Argued March 4, 1969 Reargued May 4, 1970 Decided June 1, 1970
Petitioner challenged his jury conviction for rape and the sentence of death imposed pursuant to Arkansas law on the grounds that (1) the jury had determined the issues of guilt and sentencing in a single proceeding, thus precluding him from presenting evidence on the penalty issue without subjecting himself to self-incrimination on the guilt issue, and (2) the jury had been given no standards to guide it in sentencing. The District Court denied a writ of habeas corpus and the Court of Appeals affirmed. Several prospective jurors had been removed for cause from the panel "because they voiced general objections to the death penalty or expressed conscientious or religious scruples against its infliction," which this Court held impermissible in Witherspoon v. Illinois, 391 U.S. 510, decided after petitioner's trial. Held: Although the Witherspoon issue was not raised below, the case is remanded to the District Court for consideration of that issue. Boulden v. Holman, 394 U.S. 478.
398 F.2d 138, vacated and remanded.
Anthony G. Amsterdam argued the cause for petitioner on the original argument and on the reargument. With him on the briefs were Jack Greenberg, James M. Nabrit III, Norman C. Amaker, Michael Meltsner, Elizabeth DuBois, and George Howard, Jr.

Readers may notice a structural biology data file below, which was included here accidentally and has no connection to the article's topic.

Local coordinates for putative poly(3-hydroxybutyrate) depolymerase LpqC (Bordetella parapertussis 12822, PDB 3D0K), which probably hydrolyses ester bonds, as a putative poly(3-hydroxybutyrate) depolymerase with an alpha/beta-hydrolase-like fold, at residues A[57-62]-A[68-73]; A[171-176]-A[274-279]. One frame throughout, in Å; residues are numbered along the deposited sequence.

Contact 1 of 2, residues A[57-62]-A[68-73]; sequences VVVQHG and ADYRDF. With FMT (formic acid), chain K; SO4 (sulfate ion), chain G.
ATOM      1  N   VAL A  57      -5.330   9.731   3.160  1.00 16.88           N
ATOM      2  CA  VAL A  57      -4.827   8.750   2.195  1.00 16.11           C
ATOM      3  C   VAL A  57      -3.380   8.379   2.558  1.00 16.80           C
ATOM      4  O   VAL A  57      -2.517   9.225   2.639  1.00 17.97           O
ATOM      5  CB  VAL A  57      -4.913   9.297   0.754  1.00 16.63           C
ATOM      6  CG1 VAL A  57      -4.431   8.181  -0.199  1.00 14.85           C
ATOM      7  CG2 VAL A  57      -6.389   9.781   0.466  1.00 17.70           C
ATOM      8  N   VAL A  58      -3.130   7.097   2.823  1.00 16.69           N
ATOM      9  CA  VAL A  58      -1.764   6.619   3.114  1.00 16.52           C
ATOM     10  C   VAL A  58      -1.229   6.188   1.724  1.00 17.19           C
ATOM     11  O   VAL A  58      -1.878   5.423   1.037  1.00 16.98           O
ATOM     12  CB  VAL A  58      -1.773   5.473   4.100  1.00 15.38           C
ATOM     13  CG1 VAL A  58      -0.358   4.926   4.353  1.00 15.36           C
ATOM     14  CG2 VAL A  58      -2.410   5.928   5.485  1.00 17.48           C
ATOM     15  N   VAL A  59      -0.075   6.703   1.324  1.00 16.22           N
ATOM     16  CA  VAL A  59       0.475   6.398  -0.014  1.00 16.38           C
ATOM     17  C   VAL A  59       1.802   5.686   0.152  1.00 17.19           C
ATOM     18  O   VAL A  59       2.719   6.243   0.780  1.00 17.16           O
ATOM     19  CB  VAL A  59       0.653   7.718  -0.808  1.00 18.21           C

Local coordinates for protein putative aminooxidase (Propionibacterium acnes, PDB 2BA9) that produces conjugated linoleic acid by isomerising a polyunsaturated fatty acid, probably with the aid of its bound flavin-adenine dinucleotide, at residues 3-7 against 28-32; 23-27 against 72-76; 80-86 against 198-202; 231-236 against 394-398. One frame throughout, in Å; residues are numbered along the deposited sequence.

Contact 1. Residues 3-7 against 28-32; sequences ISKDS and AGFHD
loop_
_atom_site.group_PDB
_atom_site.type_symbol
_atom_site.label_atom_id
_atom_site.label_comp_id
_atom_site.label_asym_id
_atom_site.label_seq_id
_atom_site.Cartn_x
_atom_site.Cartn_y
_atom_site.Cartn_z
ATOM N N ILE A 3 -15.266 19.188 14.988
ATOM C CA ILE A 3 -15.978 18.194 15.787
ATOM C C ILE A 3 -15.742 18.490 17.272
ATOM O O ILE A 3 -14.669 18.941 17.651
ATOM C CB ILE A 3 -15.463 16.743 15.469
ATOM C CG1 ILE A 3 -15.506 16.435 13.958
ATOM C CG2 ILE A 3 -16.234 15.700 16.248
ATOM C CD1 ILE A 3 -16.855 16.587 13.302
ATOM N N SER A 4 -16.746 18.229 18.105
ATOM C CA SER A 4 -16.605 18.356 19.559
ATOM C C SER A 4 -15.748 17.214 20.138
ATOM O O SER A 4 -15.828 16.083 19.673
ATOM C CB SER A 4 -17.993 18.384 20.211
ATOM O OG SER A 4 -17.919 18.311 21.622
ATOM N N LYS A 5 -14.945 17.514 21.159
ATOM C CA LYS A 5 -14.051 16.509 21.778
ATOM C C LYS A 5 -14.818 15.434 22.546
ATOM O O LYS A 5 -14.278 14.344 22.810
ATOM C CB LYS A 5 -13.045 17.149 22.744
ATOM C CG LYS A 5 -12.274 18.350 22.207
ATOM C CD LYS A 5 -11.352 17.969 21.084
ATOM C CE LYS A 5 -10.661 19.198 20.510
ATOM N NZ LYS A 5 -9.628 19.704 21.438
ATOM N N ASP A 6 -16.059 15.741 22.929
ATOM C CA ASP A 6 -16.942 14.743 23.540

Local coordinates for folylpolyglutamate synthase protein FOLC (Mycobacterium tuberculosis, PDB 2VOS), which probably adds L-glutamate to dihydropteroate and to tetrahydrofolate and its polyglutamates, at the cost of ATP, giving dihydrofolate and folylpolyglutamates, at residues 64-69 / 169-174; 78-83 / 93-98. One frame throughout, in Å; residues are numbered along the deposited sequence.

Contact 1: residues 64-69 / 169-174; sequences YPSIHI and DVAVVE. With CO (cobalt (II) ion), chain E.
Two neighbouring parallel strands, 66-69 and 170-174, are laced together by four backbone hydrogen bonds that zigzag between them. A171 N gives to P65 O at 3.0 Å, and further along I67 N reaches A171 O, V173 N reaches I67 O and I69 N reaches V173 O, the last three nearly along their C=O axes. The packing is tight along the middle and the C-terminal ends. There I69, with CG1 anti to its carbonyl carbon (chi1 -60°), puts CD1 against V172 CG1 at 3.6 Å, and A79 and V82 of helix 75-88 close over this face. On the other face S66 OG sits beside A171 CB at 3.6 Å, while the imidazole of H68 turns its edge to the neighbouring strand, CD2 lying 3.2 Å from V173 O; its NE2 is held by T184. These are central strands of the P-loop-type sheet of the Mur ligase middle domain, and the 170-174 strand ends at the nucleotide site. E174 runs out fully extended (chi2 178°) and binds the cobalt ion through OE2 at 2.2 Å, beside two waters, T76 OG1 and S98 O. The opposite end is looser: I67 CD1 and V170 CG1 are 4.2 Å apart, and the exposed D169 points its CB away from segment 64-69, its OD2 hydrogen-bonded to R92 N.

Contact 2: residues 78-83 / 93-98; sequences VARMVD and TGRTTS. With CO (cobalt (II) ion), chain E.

Don Langston, Deputy Attorney General of Arkansas, argued the cause for respondent on the original argument and on the reargument. With him on the brief was Joe Purcell, Attorney General.
Albert W. Harris, Jr., Assistant Attorney General, argued the cause for the State of California as amicus curiae on the original argument and on the reargument. With him on the brief were Thomas C. Lynch, Attorney General, and Robert R. Granucci and George R. Nock, Deputy Attorneys General. Briefs of amici curiae were filed by Elmer Gertz and Willard J. Lassers for the American Civil Liberties Union, Illinois Division, et al.; by Sol Rubin and Samuel B. Waterman for the National Council on Crime and Delinquency; by Leo Pfeffer, Marvin Braiterman, Morris Dershowitz, Will Maslow, Joseph B. Robison, and George Soll for the Synagogue Council of America et al.; by Messrs. Gertz and Lassers and Alex Elson for the American Friends Service Committee et al.; by Warren E. Magee and Judah Best for the American Psychiatric Association; by Berl I. Bernhard, William T. Coleman, Jr., Samuel Dash, John W. Douglas, Steven Duke, William T. Gossett, Rita Hauser, Burke Marshall, Steven R. Rivkin, Whitney North Seymour, and Cyrus R. Vance, pro sese, for Berl I. Bernhard et al.; by Messrs. Amsterdam, Greenberg, and Meltsner, Melvyn Zarr, and Charles S. Ralston for Robert Page Anderson et al., and by Hilbert P. Zarky and Richard M. Mosk for Clinton Duffy.